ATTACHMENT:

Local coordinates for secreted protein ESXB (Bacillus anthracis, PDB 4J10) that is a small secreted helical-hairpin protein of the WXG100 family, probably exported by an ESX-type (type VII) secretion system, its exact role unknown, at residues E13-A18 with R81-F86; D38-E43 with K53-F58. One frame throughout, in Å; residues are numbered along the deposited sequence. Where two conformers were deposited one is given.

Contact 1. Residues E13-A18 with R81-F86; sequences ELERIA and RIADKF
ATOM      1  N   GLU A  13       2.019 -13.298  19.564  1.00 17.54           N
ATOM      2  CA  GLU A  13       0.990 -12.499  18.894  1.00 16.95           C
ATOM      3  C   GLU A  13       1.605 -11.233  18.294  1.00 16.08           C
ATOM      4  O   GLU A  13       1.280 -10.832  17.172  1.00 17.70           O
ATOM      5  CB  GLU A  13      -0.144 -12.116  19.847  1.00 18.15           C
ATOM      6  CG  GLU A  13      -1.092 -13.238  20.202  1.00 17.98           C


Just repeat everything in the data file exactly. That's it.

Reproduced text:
Local coordinates for secreted protein ESXB (Bacillus anthracis, PDB 4J10) that is a small secreted helical-hairpin protein of the WXG100 family, probably exported by an ESX-type (type VII) secretion system, its exact role unknown, at residues E13-A18 with R81-F86; D38-E43 with K53-F58. One frame throughout, in Å; residues are numbered along the deposited sequence. Where two conformers were deposited one is given.

Contact 1. Residues E13-A18 with R81-F86; sequences ELERIA and RIADKF
ATOM      1  N   GLU A  13       2.019 -13.298  19.564  1.00 17.54           N
ATOM      2  CA  GLU A  13       0.990 -12.499  18.894  1.00 16.95           C
ATOM      3  C   GLU A  13       1.605 -11.233  18.294  1.00 16.08           C
ATOM      4  O   GLU A  13       1.280 -10.832  17.172  1.00 17.70           O
ATOM      5  CB  GLU A  13      -0.144 -12.116  19.847  1.00 18.15           C
ATOM      6  CG  GLU A  13      -1.092 -13.238  20.202  1.00 17.98           C